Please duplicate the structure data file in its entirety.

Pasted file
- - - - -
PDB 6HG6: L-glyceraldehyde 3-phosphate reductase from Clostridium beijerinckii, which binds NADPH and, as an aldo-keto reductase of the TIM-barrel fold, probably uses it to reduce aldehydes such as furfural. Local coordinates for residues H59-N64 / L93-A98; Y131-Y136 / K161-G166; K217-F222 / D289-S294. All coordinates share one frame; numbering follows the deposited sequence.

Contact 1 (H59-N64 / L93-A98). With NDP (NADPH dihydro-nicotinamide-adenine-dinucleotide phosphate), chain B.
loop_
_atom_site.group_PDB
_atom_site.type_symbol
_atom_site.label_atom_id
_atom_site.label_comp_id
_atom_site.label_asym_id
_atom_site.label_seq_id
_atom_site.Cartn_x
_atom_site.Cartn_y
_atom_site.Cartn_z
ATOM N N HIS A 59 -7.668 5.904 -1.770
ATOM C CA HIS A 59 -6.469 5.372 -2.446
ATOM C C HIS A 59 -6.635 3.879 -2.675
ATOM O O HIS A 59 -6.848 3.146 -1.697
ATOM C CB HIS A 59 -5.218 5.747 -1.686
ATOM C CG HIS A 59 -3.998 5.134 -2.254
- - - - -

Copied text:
PDB 6HG6: L-glyceraldehyde 3-phosphate reductase from Clostridium beijerinckii, which binds NADPH and, as an aldo-keto reductase of the TIM-barrel fold, probably uses it to reduce aldehydes such as furfural. Local coordinates for residues H59-N64 / L93-A98; Y131-Y136 / K161-G166; K217-F222 / D289-S294. All coordinates share one frame; numbering follows the deposited sequence.

Contact 1 (H59-N64 / L93-A98). With NDP (NADPH dihydro-nicotinamide-adenine-dinucleotide phosphate), chain B.
loop_
_atom_site.group_PDB
_atom_site.type_symbol
_atom_site.label_atom_id
_atom_site.label_comp_id
_atom_site.label_asym_id
_atom_site.label_seq_id
_atom_site.Cartn_x
_atom_site.Cartn_y
_atom_site.Cartn_z
ATOM N N HIS A 59 -7.668 5.904 -1.770
ATOM C CA HIS A 59 -6.469 5.372 -2.446
ATOM C C HIS A 59 -6.635 3.879 -2.675
ATOM O O HIS A 59 -6.848 3.146 -1.697
ATOM C CB HIS A 59 -5.218 5.747 -1.686
ATOM C CG HIS A 59 -3.998 5.134 -2.254